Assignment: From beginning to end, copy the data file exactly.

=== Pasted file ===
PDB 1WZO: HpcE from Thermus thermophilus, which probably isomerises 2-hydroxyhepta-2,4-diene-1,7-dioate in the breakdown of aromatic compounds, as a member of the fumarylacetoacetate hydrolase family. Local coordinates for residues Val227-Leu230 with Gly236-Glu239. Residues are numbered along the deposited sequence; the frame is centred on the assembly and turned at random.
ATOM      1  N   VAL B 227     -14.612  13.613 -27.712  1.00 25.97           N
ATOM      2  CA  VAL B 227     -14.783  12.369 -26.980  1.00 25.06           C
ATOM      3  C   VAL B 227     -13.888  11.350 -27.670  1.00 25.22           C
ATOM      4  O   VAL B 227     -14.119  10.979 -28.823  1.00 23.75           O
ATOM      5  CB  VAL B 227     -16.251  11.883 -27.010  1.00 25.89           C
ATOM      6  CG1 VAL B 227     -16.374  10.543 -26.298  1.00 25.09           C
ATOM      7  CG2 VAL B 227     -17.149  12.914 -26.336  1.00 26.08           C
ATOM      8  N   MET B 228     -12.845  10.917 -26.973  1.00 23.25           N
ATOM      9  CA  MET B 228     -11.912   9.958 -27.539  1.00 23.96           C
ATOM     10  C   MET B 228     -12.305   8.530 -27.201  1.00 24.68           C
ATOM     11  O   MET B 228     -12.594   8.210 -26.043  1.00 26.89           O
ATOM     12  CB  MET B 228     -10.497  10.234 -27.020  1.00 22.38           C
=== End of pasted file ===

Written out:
PDB 1WZO: HpcE from Thermus thermophilus, which probably isomerises 2-hydroxyhepta-2,4-diene-1,7-dioate in the breakdown of aromatic compounds, as a member of the fumarylacetoacetate hydrolase family. Local coordinates for residues Val227-Leu230 with Gly236-Glu239. Residues are numbered along the deposited sequence; the frame is centred on the assembly and turned at random.
ATOM      1  N   VAL B 227     -14.612  13.613 -27.712  1.00 25.97           N
ATOM      2  CA  VAL B 227     -14.783  12.369 -26.980  1.00 25.06           C
ATOM      3  C   VAL B 227     -13.888  11.350 -27.670  1.00 25.22           C
ATOM      4  O   VAL B 227     -14.119  10.979 -28.823  1.00 23.75           O
ATOM      5  CB  VAL B 227     -16.251  11.883 -27.010  1.00 25.89           C
ATOM      6  CG1 VAL B 227     -16.374  10.543 -26.298  1.00 25.09           C
ATOM      7  CG2 VAL B 227     -17.149  12.914 -26.336  1.00 26.08           C
ATOM      8  N   MET B 228     -12.845  10.917 -26.973  1.00 23.25           N
ATOM      9  CA  MET B 228     -11.912   9.958 -27.539  1.00 23.96           C
ATOM     10  C   MET B 228     -12.305   8.530 -27.201  1.00 24.68           C
ATOM     11  O   MET B 228     -12.594   8.210 -26.043  1.00 26.89           O
ATOM     12  CB  MET B 228     -10.497  10.234 -27.020  1.00 22.38           C